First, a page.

I was chatting with one of my teammates on Friday afternoon, close to the end of the day, and said that I was going home to do some baking. He asked what I was baking, and when I answered, he asked what made it Polish. I suggested it might have something to do with the vodka!
We were having friends (family, really) over for dinner on Saturday night, so I decided I’d do my baking when I got home from work on Friday. This was pretty much necessary, regardless of my plans, given that this cake needs 8 hours in the fridge after composing and before serving. The cake is composed of a sponge cake base, which is syruped with the aforementioned vodka, along with black tea, a bit of lemon juice, and sugar. On top of that, is a layer of pastry buttercream mixed with cocoa and walnuts, then a layer of pastry buttercream mixed with chopped chocolate and raisins.
I started by making the pastry cream, since it seemed like it needed the most attention while cooling. After it’s made, you’re supposed to leave it covered with plastic wrap on the counter for an hour, then it goes into the fridge, and gets stirred every 15 minutes, until it reaches 65-70 degrees Fahrenheit. I realized after the first stir that it probably didn’t matter if I stirred it every 15 minutes, since it was going to be sitting in the fridge overnight anyway.
On to the sponge cake!
Beat egg whites into a meringue, then add sugar, then yolks one by one, then fold in a flour and baking powder mixture.
Spread it into a springform pan. My pan was a bit on the short side, but since the cake is only supposed to come about halfway up the sides, after baking, I figured this was fine, at this point.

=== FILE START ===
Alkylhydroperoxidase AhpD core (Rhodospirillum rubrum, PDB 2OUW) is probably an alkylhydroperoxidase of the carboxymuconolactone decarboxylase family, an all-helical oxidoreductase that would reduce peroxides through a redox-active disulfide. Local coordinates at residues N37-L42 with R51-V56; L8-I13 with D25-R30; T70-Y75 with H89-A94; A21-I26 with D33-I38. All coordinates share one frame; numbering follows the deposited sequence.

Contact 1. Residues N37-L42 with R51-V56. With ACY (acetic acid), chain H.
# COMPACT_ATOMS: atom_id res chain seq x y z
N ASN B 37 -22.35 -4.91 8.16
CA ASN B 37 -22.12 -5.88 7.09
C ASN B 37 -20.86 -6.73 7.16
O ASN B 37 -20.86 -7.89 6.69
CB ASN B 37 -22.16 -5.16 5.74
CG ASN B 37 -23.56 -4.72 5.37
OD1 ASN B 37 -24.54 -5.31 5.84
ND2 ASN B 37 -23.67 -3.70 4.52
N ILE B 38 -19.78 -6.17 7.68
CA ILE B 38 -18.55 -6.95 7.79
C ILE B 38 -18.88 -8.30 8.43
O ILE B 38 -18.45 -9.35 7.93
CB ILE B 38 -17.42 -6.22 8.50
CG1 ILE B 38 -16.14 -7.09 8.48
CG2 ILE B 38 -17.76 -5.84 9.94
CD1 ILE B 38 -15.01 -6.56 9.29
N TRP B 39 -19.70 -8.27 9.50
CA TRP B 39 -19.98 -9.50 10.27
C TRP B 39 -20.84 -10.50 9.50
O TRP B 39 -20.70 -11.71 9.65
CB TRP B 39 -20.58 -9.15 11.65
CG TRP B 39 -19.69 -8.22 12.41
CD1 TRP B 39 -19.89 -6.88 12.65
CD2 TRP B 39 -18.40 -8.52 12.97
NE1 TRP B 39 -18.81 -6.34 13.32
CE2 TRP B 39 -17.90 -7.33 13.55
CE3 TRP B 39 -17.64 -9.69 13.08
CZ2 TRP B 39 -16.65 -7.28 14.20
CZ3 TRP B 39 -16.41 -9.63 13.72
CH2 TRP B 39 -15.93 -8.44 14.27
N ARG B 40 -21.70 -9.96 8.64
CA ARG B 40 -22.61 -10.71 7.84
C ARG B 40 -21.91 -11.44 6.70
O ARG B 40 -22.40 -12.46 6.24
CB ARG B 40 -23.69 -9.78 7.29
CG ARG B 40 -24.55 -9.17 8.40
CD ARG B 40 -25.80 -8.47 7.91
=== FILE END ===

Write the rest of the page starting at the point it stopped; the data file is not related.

The cake layer was beautiful coming out of the oven… then you go and poke a bunch of holes in it, so that it absorbs the syrup:
Little piece of Taylor household trivia: when we get home after work or after the gym (depending on the day of the week), we pretty much always have a cup of tea and chat about our day. So, to make the vodka/tea syrup, I just used what was left in the teapot after we’d both poured our cups of tea. 🙂
At this point, I put everything in the fridge, so I could start again on Saturday morning.
While the pastry cream and butter were coming to room temperature, I prepped the rest of the ingredients. Toast and slice walnuts, soak & dry raisins, and chop chocolate. The weird looking thing in the back is my jar of cocoa.
To compose the pastry buttercream, you need pastry cream, and exactly 340 grams of unsalted butter. Preferably high fat. I bought a package of Stirling Creamery’s high fat euro-style butter, and figured I’d make up the rest with the regular unsalted in the fridge. As I was adding chunks of what was left in the second package, I started to worry I was going to run out. Ha!
So, you beat your butter senseless, then gradually add the pastry cream. At a couple of points, the mixture started to curdle and separate. I think this was because I was a bit too impatient, and I didn’t wait quite long enough for the pastry cream to warm up from the fridge. It was much closer to 60 degrees than 70. Each time this happened, I stopped adding pastry cream, and warmed the stand mixer bowl up with a tea towel that I’d soaked with hot water, then wrung out. It smoothed out nicely, I think.
Once that’s composed, you add cocoa to half the mixture, along with the “sliced” walnuts. As an aside: it turns out that slicing walnuts is ridiculously tedious, and they just seemed to crumble anyway, so I ended up just chopping about half of them.
To the other half, add raisins and chocolate:
Spread the chocolate layer on first, then the raisin-y layer.
Into the fridge to set. Then out of the fridge, to warm up a bit.
I mentioned at the beginning of this post that we had
friendsfamily over for dinner on Saturday night. Why “family”?